In previous attempts to appeal to the peoples of the region, that is, in Ankara and Cairo in 2009, Obama presented a vision of an America that is no longer an imperialist power that maintains military bases in the region and intervenes militarily to protect the status quo, but a country that identifies with the aspirations and interests of the Arab and Muslim peoples and disregards their regimes.[4] In Obama's perception, the overall U.S. shift in recent years – the pinnacle of which is his attempts at reconciliation with the Iranian regime – does not stem from weakness but is ideologically directed; it dovetails with and intensifies the revolutionary changes taking place in the Arab world since the Arab Spring, with the aim of integrating the U.S. into the Arab and Muslim world of the future.

Obama sees Iran's Islamic Revolutionary regime as a legitimate regime that the U.S. is not seeking to topple. On more than one occasion, spokesmen for his administration have emphasized this position. Thus, in June 2009 his administration extended no aid to Iran's reform movement that protested against the Iranian regime following the presidential election there; thus too the administration did not, following a White House directive, include in the Iran sanctions the nearly $100-billion business empire known as Setad because it is directed by the office of Iranian Supreme Leader Ali Khamenei. The administration's explanation for this was that by excluding this firm from the sanctions, it was sending a message to the Iranian regime that the U.S. considers it legitimate and is not seeking to bring it down.[5]

It should be noted that in contrast to U.S. administration spokesmen's linking the recent American outreach to Iran with the election of President Hassan Rohani, who is considered "moderate," this openness has no connection to any changes in Iran. As has recently been revealed, secret negotiations on the bilateral U.S.-Iran track began at the U.S.'s initiative in the era of President Mahmoud Ahmadinejad, and prior to Iran's June 2013 election.

The Ramifications Of The Geneva Deal

First of all, it is expected that the Middle East region will go nuclear. There are already signs of this, in official Saudi, Egyptian, and Gulf statements. When this happens, Israel may be forced to emerge from its nuclear ambiguity. Thus, Obama will have achieved the opposite of the vision that he laid out in his 2009 Prague address.

Second, in contrast to his statements of commitment to traditional U.S. allies, in practice the Obama administration's policy is disregarding the security interests of these allies, particularly Saudi Arabia and the Gulf Cooperation Council (GCC) states – which have for years hosted strategic U.S. military bases – and Israel. The administration is instead forming a new axis, comprising the U.S. and popular revolutionary forces in the Arab and Muslim world, for whom Iran serves an example.[6]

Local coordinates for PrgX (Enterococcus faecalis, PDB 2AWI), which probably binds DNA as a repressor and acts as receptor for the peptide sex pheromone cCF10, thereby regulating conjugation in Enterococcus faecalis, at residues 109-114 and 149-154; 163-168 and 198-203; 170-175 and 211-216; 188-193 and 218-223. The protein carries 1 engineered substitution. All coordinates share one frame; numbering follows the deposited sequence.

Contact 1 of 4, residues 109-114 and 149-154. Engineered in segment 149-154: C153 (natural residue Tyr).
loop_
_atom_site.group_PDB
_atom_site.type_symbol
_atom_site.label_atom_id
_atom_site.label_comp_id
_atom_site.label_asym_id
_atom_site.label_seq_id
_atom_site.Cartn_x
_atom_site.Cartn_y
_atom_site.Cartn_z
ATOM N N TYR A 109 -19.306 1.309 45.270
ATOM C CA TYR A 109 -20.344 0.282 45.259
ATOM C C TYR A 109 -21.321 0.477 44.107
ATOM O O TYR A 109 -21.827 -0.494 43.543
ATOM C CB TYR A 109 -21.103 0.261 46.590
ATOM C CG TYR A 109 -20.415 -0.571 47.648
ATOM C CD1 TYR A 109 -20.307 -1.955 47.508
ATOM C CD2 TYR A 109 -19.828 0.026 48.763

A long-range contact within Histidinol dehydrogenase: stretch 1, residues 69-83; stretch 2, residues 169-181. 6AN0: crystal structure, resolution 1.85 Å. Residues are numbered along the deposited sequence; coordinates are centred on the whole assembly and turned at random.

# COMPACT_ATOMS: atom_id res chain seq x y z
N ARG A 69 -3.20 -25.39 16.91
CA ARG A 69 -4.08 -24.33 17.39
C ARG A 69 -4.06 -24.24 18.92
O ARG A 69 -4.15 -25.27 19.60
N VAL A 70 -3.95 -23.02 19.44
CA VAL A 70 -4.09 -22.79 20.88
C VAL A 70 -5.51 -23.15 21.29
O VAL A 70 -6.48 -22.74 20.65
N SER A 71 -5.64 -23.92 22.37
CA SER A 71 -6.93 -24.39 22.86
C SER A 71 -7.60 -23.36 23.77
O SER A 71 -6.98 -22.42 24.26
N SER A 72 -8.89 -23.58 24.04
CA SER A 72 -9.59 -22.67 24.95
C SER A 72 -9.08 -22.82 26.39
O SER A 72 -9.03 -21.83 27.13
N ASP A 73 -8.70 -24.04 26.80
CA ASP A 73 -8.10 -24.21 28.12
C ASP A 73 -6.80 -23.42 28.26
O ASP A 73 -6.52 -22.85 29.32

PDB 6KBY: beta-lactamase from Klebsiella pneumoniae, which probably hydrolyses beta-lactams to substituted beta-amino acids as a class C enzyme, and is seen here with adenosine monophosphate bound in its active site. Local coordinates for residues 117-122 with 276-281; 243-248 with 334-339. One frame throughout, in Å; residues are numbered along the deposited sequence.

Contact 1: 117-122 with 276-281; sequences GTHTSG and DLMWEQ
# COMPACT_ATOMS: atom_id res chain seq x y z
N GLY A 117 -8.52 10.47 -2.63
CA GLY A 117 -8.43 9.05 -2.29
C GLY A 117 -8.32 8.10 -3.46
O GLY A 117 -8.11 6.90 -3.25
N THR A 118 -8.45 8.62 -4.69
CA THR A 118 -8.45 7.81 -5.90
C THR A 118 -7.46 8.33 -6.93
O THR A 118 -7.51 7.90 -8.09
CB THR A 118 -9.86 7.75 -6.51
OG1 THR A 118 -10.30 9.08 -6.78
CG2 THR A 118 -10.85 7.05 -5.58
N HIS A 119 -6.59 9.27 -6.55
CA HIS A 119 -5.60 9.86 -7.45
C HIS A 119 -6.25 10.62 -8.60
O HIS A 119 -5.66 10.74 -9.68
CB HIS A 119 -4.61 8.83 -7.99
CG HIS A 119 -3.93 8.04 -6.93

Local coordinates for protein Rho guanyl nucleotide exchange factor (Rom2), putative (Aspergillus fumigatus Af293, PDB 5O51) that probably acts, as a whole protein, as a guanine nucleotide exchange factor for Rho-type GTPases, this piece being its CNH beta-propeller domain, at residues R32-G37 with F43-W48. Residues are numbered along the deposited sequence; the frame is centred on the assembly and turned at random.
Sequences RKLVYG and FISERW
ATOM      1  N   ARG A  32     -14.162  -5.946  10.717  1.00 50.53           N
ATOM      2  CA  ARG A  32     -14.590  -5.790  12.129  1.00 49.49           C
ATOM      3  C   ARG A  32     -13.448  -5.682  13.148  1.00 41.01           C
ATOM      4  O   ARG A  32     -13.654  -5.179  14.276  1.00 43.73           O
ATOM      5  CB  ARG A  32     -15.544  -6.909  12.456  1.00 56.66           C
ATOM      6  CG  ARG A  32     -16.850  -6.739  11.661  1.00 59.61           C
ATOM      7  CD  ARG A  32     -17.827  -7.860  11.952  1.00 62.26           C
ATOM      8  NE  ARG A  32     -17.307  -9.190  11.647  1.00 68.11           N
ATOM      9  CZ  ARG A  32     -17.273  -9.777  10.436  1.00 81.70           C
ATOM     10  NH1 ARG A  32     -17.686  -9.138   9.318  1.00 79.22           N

Within this new axis, the U.S. administration is overturning not only the power relations in the Middle East, but also the perception of who the "good guys" and "bad guys" are. Iran's public relations efforts are being upgraded, in a way that erases its worldwide ideological subversion and terrorist activity, and its decade of deception about its nuclear program – the latter of which has led to six U.N. Security Council resolutions against it. Meanwhile, commentators close to the Obama administration are depicting Saudi Arabia and Israel as the source of the tensions and problems in the region.[7] The result is serious damage to the commonality of interests between Saudi Arabia and Israel and the U.S., and to these countries' right to insist that their security interests be protected.

Thus, these traditional alliances have become a burden to the new U.S. policy that looks to a different future, and traditional allies representing the old world are now compromised. As the U.S. administration sees it, these old allies have no cause whatsoever to complain that they are being endangered by the U.S. reconciliation with Iran – because the U.S. has promised Israel that Iran will be prevented from obtaining a nuclear bomb, and has offered the Arab countries a nuclear defense umbrella. But everything beyond that – that is, everything that concerns the revolutionary shift in the U.S.'s relationship with the various forces in the Arab and Muslim world – is U.S. business alone, and a U.S. prerogative; neither Saudi Arabia nor Israel have any right to oppose it.